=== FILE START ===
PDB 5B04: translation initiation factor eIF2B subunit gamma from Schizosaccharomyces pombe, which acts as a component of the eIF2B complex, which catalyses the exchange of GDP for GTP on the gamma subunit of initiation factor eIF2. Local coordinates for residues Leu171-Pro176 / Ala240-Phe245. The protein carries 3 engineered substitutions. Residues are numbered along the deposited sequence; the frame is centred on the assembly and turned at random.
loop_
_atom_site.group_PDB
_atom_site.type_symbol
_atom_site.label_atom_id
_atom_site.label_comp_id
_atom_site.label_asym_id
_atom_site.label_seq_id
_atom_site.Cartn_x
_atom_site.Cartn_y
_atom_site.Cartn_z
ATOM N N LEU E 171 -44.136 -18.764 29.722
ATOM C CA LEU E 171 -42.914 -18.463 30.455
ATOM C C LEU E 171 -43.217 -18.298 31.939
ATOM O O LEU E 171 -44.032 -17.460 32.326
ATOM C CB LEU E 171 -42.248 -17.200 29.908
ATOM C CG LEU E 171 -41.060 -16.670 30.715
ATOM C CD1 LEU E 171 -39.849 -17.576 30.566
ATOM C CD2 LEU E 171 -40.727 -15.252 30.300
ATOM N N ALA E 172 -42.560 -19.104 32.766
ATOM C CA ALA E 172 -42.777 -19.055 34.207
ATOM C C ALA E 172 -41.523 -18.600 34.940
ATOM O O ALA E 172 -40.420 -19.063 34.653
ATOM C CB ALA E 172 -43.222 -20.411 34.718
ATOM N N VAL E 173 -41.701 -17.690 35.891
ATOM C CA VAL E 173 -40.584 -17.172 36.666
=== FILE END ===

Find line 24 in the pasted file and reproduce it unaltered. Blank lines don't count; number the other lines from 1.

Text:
ATOM C CB ALA E 172 -43.222 -20.411 34.718